I brought this up at the PSFK thingie earlier in the month. The introduction of new applications, products and even places (as you'll see) doesn't draw a line between the two at all. Probably just as well, since the generations behind us don't know what it was like "before the Internet" and it's hard probably hard for them to contextualize the idea of "offline." It's no longer about analogue vs. digital, but about how they work together and enhance each other, no?
I decided to write my February column around this thought, and was lucky to get some insight from the very smart guys over at Hyper. Simeon wrote to me about Ubiquitous Computing (otherwise known as "U"). "U basically means that everyday objects are embedded with the ability to send, receive and process information - everything from your chair to your Coke can."
You know how my head explodes a lot, right? Well, one of Simeon's examples of U made my brain fly out the window. I don't know how I hadn't heard of it before, but here goes: New Songdo City. It's a brand new city being built in South Korea that will be finished in 2015. Its digital infrastructure was apparently built before the physical one was started: in Songdo, every information system will be linked together. Residential, medical, governmental and business. Residents will have a card that they'll be able to do a a ton of different things with: pay bills, take public transportation, check your medical records and buy things. Simeon gave the example, "...you might buy a can of Coke in the store, drink it whilst walking down the street - then toss it into a recycling bin when you're done with it, for which you'll automatically get money credited straight back into your account (because the can's RFID will be unique to you, and the recycling bin will know what's in it and when)." Wow!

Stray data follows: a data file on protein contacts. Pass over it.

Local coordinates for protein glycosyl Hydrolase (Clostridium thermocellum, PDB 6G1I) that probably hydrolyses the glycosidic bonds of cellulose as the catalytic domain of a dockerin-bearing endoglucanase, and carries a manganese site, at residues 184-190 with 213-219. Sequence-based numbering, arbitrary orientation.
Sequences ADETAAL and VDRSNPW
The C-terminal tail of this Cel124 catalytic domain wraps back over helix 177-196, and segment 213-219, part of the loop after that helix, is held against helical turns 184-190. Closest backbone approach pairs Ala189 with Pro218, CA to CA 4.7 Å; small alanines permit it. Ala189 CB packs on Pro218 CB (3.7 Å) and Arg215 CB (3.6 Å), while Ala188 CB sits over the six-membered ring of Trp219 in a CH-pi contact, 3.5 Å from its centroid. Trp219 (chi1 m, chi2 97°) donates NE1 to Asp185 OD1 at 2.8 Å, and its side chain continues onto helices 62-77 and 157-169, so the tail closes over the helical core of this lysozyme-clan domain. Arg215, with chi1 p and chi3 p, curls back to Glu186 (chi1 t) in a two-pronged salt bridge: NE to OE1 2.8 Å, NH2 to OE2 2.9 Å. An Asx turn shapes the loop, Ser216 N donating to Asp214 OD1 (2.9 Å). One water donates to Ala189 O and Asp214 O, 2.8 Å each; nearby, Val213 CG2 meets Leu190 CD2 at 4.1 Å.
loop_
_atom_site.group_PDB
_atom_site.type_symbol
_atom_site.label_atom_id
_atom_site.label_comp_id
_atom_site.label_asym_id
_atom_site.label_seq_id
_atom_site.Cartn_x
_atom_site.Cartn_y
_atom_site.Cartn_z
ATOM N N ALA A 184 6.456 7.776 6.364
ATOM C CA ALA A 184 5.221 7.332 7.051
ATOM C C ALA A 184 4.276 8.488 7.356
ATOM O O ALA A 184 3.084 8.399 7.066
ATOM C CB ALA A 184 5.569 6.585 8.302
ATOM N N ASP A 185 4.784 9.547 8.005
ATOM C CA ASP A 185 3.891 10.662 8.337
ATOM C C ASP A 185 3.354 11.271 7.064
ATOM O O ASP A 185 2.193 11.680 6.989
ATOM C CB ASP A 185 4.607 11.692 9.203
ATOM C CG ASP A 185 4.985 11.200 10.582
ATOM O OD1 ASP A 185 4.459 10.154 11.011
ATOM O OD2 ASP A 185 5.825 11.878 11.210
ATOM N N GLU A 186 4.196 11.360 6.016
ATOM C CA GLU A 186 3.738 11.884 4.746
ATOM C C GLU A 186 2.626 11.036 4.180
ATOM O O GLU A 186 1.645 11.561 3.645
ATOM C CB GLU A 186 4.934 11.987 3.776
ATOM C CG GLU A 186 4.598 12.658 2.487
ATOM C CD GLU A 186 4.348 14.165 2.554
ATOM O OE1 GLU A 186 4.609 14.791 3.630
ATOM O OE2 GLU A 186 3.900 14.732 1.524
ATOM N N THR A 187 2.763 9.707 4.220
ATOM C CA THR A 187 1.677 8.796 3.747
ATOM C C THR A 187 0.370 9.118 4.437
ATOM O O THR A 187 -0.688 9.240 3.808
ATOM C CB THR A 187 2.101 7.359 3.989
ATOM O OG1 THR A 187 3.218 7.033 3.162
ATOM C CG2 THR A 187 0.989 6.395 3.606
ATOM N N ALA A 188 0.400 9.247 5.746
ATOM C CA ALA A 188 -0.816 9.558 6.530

What else. Your house's floor will have pressure sensors in it. So let's say I fell off a ladder while installing a chandelier (or something). The hospital would be notified and help would be on its way, immediately. Or, as I was getting ready for work one morning, I could be told that traffic is really bad on Street X – which I usually drive on – so "try route Y."
As you can imagine, this type of U can be tricky regarding privacy. From what I understand, this is why the U-city experiment wasn't tried in the U.S. first (we're pretty touchy about that stuff). I found a quote on we make money not art which addresses this:
Much of this technology was developed in U.S. research labs, but there are fewer social and regulatory obstacles to implementing them in Korea," said Anthony Townsend, a research director Palo Alto. "There is an historical expectation of less privacy. Korea is willing to put off the hard questions to take the early lead and set standards."Here is the video rendering of New Songdo City. I knew that the technology for this was good, but this video is so impressive. Not to mention that they used Sigur Rós as as soundtrack.
So, so cool... I can't wait to see what happens. What's your favorite example of U?